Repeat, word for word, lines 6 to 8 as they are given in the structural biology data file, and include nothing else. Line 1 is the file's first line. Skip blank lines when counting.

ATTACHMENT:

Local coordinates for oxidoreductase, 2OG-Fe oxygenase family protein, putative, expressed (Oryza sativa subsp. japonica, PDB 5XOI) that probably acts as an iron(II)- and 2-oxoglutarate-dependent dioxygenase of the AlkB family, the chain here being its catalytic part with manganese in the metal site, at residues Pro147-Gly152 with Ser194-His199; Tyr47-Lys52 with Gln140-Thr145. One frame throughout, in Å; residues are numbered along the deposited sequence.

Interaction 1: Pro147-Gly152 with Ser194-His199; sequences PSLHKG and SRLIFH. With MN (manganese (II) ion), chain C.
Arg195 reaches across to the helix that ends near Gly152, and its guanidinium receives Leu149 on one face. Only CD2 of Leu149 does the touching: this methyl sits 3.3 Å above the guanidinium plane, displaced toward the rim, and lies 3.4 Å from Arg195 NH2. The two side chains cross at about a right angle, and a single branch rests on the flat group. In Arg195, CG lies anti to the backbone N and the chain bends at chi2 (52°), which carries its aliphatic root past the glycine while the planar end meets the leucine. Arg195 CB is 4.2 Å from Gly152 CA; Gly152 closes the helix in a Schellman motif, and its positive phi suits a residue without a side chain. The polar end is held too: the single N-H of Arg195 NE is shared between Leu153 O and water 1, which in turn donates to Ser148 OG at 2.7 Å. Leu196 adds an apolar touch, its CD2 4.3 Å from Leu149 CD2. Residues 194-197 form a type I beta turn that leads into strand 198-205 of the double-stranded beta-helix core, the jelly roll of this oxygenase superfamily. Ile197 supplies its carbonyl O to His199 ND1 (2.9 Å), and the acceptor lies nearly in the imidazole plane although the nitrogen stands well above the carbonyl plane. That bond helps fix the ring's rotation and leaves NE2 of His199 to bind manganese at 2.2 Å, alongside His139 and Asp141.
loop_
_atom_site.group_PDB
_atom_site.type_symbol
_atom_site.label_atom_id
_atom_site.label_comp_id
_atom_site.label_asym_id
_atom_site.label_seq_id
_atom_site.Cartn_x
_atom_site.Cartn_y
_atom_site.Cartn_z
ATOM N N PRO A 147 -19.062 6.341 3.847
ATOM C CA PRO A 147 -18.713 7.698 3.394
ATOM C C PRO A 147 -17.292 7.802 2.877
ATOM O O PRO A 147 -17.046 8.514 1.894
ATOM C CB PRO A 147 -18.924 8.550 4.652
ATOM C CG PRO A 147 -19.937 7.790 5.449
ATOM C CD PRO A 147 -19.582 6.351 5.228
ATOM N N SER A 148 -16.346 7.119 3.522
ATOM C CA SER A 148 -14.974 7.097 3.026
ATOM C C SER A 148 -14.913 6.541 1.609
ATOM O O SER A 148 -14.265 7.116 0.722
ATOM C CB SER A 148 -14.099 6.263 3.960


_atom_site.type_symbol
_atom_site.label_atom_id
_atom_site.label_comp_id